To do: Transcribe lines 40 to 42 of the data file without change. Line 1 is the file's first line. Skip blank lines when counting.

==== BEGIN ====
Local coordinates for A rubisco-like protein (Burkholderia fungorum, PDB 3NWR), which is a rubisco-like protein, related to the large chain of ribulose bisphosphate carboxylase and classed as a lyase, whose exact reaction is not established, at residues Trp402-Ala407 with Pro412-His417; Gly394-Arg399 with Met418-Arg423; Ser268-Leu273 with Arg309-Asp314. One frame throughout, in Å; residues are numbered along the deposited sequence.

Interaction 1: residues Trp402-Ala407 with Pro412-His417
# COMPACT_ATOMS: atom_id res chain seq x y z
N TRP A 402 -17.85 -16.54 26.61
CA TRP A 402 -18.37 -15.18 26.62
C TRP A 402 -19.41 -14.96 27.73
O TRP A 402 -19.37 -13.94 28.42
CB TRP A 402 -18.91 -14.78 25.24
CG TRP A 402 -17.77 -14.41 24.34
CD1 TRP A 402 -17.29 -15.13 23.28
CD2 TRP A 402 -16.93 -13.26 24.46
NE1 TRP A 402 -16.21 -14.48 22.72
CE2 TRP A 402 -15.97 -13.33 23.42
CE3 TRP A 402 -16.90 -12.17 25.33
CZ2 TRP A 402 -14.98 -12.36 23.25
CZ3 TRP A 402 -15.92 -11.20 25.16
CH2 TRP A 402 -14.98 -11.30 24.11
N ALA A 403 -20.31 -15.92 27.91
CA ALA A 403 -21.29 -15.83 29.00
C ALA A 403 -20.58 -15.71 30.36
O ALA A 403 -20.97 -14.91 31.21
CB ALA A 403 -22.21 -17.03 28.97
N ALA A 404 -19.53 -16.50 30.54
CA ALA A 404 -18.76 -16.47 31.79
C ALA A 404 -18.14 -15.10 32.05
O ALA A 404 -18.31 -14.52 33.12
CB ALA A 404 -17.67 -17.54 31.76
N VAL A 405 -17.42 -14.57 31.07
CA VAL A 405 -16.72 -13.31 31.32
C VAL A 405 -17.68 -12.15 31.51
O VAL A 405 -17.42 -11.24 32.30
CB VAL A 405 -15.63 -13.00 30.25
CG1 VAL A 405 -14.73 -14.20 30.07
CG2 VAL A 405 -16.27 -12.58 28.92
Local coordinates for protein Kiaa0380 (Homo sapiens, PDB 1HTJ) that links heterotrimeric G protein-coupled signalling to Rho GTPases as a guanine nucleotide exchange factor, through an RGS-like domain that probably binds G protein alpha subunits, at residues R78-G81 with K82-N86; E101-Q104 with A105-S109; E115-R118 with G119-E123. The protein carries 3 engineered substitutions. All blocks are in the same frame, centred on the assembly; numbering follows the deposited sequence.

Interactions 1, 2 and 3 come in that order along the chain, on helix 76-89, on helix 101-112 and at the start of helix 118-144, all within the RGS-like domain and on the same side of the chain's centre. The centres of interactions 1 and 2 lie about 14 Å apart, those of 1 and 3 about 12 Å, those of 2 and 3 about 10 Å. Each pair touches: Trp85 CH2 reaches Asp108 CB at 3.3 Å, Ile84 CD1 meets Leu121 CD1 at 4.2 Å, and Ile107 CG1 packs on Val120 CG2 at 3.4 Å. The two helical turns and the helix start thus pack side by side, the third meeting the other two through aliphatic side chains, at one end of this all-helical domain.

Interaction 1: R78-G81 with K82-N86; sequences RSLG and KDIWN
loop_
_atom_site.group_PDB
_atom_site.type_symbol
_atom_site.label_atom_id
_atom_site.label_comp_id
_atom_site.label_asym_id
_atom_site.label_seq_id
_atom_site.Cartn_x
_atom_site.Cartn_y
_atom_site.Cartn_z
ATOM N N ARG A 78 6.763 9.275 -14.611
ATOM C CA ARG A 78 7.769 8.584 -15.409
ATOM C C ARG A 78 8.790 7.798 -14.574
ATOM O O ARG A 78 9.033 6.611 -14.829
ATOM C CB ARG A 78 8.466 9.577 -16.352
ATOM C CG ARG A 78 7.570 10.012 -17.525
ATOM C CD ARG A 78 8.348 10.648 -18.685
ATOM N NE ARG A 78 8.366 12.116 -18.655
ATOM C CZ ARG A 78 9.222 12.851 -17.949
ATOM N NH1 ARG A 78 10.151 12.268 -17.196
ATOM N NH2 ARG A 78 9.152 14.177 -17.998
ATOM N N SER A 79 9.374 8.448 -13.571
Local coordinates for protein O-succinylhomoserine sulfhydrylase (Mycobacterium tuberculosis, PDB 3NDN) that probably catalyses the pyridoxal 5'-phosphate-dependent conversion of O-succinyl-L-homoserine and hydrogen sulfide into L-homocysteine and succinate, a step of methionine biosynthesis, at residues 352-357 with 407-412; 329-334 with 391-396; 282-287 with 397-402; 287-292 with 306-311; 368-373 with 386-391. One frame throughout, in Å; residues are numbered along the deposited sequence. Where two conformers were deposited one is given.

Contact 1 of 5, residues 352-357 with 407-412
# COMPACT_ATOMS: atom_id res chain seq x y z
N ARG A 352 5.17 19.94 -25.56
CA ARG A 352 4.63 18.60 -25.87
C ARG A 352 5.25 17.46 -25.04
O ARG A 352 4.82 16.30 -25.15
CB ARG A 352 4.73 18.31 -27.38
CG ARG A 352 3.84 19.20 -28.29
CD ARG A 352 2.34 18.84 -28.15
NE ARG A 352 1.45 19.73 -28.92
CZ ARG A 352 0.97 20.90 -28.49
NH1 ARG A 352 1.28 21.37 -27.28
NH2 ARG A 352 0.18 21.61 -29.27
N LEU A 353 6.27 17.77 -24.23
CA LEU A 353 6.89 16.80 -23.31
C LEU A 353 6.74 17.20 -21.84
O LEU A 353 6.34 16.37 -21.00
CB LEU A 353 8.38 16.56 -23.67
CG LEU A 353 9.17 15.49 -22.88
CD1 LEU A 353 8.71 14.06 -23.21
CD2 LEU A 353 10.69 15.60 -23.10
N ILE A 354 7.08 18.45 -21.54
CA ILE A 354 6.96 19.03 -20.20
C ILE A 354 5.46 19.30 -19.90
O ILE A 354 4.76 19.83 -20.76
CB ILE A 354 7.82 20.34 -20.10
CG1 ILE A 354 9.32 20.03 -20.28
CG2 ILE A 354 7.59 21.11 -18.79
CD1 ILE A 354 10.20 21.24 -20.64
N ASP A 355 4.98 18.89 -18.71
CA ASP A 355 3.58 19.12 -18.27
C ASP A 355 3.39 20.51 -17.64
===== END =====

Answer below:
_atom_site.type_symbol
_atom_site.label_atom_id
_atom_site.label_comp_id